When circling overhead, the white underwing of the bird becomes conspicuous. In its flight, behaviour, and voice, which is more of a dovecot coo than the phrase of the Wood Pigeon, it is a typical pigeon. Although it is a relatively strong flier, it also glides frequently, holding its wings in a very pronounced V shape as it does. Though fields are visited for grain and green food, it is nowhere so plentiful as to be a pest.

Pigeons feed on the ground in flocks or individually. They roost together in buildings or on walls or statues. When drinking, most birds take small sips and tilt their heads backwards to swallow the water. Pigeons are able to dip their bills into the water and drink continuously without having to tilt their heads back. When disturbed, a pigeon in a group will take off with a noisy clapping sound.

Homing pigeons, are well known for their ability to find their way home from long distances. Despite these demonstrated abilities, wild Rock Pigeons are rather sedentary and rarely leave their local areas.

Distribution and habitat

The Rock Pigeon has a restricted natural resident range in western and southern Europe, North Africa, and into South Asia. The Rock Pigeon is often found in pairs in the breeding season but is usually gregarious. The species (including ferals) has a large range, with an estimated global extent of occurrence of 10 million km². It has a large global population, including an estimated 17–28 million individuals in Europe Fossil evidence suggests the Rock Pigeon originated in southern Asia and skeletal remains unearthed in Israel confirm their existence there for at least three hundred thousand years. Its habitat is natural cliffs, usually on coasts. Its domesticated form, the feral pigeon, has been widely introduced elsewhere, and is common, especially in cities, over much of the world. In Great Britain, Ireland and much of its former range. A Rock Pigeon's life span is anywhere from 3–5 years in the wild to 15 years in captivity, though longer-lived specimens have been reported. The species was first introduced to North America in 1606 at Port Royal, Nova Scotia.

Reproduction

The Rock Pigeon breeds at any time of the year, but peak times are spring and summer. Nesting sites are situated along coastal cliff faces, as well as the artificial cliff faces created by apartment buildings with accessible ledges or roof spaces.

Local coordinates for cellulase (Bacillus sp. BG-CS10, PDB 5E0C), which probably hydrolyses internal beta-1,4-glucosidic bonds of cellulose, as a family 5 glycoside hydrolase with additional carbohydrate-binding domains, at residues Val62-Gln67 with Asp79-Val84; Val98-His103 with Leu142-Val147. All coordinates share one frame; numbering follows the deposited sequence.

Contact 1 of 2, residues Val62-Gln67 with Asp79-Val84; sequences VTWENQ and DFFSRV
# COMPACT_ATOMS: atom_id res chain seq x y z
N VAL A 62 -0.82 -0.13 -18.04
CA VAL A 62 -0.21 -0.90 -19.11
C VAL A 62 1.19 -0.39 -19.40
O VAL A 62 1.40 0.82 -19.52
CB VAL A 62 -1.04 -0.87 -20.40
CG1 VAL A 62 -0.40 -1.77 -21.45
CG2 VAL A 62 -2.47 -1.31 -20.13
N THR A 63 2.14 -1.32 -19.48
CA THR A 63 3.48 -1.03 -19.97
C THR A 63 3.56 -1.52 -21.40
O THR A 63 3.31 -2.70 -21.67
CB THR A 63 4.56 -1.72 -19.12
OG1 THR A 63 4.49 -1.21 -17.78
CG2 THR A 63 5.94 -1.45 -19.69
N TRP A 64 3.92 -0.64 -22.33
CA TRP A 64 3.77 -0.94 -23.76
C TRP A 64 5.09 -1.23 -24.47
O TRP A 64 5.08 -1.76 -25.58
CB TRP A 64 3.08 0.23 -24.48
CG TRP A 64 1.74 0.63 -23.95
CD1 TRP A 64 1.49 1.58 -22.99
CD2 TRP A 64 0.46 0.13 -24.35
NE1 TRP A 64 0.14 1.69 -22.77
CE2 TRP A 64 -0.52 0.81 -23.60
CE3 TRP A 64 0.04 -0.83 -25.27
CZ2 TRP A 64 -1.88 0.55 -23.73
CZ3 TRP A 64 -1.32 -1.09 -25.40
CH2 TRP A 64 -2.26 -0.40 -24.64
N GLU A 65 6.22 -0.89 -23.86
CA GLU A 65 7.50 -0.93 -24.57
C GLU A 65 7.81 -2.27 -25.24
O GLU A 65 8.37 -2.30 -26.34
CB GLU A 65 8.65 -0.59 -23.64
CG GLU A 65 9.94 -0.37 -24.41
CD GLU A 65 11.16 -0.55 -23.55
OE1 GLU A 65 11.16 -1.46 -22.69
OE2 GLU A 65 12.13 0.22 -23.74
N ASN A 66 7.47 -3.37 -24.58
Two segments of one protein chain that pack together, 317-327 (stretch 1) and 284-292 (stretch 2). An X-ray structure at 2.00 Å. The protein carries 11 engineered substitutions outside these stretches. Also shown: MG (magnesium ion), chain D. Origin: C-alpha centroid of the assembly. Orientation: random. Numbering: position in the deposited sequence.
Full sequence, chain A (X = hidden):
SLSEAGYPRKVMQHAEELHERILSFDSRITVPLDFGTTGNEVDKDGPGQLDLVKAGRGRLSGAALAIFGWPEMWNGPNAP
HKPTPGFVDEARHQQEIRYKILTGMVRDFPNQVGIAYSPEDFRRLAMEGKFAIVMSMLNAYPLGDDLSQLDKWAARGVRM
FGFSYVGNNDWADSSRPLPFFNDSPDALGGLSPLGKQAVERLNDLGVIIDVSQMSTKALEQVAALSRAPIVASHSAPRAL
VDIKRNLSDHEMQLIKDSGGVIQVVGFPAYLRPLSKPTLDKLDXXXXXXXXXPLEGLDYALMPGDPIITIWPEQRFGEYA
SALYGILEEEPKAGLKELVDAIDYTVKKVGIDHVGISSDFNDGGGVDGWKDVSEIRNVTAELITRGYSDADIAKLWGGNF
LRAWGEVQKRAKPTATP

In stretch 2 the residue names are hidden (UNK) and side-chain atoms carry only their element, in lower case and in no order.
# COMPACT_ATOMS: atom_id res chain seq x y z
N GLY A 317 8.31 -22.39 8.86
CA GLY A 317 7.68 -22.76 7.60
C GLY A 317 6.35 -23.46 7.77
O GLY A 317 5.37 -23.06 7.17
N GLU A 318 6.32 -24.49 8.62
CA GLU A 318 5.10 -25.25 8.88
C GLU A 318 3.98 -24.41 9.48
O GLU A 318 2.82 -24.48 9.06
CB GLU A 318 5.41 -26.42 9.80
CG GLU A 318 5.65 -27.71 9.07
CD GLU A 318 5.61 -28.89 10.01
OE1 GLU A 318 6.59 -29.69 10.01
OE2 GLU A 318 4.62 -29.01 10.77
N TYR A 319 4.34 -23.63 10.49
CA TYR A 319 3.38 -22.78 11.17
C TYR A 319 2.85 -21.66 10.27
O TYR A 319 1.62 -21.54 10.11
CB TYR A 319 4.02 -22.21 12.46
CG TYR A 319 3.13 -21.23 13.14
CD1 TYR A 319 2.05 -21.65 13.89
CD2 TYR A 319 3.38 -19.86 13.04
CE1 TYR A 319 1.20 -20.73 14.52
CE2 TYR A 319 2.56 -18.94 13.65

The type of nest constructed is a flimsy platform of straw and sticks, put on ledge, under cover. Often window ledges of buildings. Two white eggs are laid with incubation that is shared by both parents lasting from seventeen to nineteen days.

The nestling has pale yellow down and a flesh-coloured bill with a dark band. It is tended and fed on "crop milk" like other doves. The fledging period is 30 days.

Predators

Pigeons are preyed upon by many different predators with Peregrine Falcons and sparrowhawks being quite adept at catching and feeding upon this species, as shown by the high losses of racing pigeons to these predators. Some common predators of feral pigeons in the North America are opossums, raccoons, Great Horned Owls, and Eastern Screech-owls. Other predators include the Golden Eagle and American Kestrels. On the ground the adults, their young and their eggs are at risk from feral and domestic cats. Doves and pigeons are considered to be game birds as many species have been hunted and used for food in many of the countries in which they are native.

Human health

Pigeons have been associated with a variety of human diseases, including histoplasmosis and cryptococcosis. Pigeons are not a major concern in the spread of West Nile virus; though they can contract it, they do not appear to be able to transmit it. Pigeons are, however, at potential risk for carrying and spreading avian influenza. Although one study has shown that adult pigeons are not clinically susceptible to the most dangerous strain of avian influenza, the H5N1, other studies have presented definitive evidence of clinical signs and neurological lesions resulting from infection. Furthermore, it has been shown that pigeons are susceptible to other strains of avian influenza, such as the H7N7, from which at least one human fatality has been recorded.

Domestication

Rock Pigeons have been domesticated for several thousand years, giving rise to the domestic pigeon (Columba livia domestica). As well as pets, domesticated pigeons are utilised as homing pigeons and carrier pigeons, and so-called war pigeons have served and played important roles during wartimes, with many pigeons having received bravery awards and medals for their services in saving hundreds of human lives: including, notably, the French pigeon Cher Ami who received the Croix de Guerre for his heroic actions during World War I, and the Irish Paddy and the American G.I. Joe, who both received the Dickin Medal, amongst 32 pigeons to receive this medallion, for their gallant and brave actions during World War II. There are numerous breeds of fancy pigeons of all sizes, colours and types.

Feral pigeon

Many domestic birds have escaped or been released over the years, and have given rise to the feral pigeon. These show a variety of plumages, although some have the blue barred pattern like the pure Rock Pigeon does. Feral pigeons are found in large numbers in cities and towns all over the world. The scarcity of the pure wild species is partly due to interbreeding with feral birds.

Gallery

References